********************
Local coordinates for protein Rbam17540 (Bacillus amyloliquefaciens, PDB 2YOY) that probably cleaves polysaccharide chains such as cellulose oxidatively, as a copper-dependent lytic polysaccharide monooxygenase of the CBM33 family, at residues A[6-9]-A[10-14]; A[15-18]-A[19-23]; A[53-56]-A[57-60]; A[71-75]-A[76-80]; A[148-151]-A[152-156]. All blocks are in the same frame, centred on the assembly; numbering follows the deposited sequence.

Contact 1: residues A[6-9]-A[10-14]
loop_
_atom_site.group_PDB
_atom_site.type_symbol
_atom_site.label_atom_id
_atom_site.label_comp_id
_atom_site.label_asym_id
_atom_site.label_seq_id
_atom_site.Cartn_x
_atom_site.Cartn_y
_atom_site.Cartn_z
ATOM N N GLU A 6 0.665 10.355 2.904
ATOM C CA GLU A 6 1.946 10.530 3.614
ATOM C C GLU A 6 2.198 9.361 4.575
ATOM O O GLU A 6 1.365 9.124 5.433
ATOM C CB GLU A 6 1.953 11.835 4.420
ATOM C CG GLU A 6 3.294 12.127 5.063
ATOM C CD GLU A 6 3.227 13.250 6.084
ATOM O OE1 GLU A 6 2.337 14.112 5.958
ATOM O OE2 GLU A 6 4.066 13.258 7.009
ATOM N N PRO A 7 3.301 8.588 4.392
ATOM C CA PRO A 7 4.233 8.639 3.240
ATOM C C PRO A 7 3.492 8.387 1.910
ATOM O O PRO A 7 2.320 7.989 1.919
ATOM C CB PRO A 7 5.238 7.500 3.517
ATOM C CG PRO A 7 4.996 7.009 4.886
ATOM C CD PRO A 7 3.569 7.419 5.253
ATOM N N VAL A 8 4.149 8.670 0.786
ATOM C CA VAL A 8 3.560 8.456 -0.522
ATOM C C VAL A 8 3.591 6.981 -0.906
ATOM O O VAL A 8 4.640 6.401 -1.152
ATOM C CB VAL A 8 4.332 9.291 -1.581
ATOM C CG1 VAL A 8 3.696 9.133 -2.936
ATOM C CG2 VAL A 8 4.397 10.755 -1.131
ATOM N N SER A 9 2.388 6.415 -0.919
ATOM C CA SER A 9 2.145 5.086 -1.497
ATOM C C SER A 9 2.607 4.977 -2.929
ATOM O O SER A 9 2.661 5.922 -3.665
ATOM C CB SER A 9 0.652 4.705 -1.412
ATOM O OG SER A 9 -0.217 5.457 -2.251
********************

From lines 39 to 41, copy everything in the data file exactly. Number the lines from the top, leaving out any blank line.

ATOM O O SER A 9 2.661 5.922 -3.665
ATOM C CB SER A 9 0.652 4.705 -1.412
ATOM O OG SER A 9 -0.217 5.457 -2.251